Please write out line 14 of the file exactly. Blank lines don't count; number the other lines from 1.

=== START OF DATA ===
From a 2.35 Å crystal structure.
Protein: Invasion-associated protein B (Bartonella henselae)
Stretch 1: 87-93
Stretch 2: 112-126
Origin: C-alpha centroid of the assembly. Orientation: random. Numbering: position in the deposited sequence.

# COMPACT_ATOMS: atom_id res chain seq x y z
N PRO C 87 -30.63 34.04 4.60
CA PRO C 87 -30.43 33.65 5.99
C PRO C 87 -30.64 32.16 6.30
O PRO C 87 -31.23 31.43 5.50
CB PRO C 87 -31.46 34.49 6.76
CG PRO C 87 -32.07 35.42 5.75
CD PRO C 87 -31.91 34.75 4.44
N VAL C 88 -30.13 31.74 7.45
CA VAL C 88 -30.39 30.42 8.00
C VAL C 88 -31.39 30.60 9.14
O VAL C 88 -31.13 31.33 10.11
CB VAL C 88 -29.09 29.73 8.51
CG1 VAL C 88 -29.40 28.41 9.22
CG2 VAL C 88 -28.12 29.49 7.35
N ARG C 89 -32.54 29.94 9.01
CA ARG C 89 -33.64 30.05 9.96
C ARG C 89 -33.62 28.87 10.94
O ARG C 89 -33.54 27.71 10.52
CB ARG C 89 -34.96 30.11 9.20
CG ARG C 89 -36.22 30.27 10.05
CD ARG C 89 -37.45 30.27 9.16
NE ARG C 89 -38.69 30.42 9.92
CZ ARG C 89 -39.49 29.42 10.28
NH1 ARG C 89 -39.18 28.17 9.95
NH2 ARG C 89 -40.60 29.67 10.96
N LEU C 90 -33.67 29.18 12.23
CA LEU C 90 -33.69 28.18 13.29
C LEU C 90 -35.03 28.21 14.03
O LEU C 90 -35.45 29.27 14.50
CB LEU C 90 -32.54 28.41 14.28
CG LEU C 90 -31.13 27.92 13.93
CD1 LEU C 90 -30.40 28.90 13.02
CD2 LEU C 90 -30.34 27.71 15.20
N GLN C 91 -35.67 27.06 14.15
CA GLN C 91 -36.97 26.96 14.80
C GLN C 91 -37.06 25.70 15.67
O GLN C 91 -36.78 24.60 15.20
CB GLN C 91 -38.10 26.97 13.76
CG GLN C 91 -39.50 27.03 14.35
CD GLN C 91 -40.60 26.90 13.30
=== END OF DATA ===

N VAL C 88 -30.13 31.74 7.45